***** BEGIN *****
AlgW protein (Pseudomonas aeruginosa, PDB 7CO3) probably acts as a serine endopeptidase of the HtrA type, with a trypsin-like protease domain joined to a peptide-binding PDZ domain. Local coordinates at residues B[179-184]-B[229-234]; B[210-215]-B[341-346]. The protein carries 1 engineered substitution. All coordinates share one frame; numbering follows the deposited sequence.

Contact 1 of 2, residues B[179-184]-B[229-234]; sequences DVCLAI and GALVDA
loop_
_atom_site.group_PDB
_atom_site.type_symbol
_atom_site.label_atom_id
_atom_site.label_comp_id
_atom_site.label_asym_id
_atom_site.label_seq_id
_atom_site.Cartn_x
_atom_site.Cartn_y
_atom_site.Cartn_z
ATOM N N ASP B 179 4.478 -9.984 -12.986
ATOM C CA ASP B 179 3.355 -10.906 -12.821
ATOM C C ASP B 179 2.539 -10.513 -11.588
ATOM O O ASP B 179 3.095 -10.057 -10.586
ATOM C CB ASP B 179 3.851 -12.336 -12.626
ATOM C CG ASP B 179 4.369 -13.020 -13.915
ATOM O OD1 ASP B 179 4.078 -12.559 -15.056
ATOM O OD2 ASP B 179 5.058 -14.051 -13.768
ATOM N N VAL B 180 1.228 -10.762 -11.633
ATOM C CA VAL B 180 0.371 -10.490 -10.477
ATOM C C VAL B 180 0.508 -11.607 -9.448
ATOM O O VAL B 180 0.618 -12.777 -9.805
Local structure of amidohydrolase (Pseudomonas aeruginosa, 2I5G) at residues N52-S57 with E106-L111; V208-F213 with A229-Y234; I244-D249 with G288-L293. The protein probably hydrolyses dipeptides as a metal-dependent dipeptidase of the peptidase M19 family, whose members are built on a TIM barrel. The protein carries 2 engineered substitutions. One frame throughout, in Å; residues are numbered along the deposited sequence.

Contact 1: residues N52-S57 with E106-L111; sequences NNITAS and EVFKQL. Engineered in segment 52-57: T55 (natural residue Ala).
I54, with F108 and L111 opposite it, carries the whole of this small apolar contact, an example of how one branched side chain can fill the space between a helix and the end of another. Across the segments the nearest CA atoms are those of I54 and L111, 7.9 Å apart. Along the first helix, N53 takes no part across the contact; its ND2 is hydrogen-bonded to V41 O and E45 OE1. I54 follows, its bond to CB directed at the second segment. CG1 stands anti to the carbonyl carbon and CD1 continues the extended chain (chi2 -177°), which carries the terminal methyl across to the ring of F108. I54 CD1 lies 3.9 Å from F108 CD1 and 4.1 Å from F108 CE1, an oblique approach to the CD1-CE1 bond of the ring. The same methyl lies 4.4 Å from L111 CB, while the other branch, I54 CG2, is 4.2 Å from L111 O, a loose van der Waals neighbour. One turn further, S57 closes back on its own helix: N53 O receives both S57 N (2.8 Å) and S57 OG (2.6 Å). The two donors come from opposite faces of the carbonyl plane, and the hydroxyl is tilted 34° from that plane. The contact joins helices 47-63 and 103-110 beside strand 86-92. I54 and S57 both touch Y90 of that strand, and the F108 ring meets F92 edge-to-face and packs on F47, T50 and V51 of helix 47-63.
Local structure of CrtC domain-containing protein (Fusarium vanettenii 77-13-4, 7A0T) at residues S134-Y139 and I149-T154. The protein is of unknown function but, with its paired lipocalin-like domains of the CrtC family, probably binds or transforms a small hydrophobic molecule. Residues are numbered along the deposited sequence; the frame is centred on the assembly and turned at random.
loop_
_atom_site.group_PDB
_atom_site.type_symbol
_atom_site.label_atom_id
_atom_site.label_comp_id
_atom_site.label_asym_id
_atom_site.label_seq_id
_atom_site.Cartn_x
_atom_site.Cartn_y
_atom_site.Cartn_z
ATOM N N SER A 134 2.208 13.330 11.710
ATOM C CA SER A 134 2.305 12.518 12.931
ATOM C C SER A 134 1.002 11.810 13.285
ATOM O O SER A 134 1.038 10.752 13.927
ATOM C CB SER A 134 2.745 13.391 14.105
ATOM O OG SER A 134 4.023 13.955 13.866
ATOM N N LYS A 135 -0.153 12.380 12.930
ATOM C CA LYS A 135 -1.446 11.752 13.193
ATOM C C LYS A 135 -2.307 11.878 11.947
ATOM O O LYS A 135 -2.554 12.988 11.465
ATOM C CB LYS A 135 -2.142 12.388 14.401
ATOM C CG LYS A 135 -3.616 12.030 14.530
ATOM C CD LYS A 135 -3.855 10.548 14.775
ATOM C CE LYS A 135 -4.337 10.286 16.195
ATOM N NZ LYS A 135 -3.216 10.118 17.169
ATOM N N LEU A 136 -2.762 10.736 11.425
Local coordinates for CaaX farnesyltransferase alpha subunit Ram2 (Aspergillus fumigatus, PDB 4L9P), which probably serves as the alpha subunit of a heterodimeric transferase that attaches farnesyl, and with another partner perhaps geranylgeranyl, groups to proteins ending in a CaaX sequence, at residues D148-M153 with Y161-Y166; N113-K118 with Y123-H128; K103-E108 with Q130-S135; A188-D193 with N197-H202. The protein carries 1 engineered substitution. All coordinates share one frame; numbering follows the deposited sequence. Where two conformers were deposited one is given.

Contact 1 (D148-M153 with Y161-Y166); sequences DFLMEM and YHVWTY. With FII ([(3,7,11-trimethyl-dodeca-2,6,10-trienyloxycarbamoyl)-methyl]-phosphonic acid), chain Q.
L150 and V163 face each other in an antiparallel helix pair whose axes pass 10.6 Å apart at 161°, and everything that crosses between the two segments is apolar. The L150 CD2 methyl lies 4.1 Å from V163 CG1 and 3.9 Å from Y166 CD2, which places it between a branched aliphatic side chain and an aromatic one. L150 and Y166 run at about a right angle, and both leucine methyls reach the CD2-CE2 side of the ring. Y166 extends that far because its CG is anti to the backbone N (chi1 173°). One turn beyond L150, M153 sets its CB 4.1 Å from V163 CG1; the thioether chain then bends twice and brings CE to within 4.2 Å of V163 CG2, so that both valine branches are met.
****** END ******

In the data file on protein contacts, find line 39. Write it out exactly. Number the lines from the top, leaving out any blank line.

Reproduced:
ATOM N N SER A 134 2.208 13.330 11.710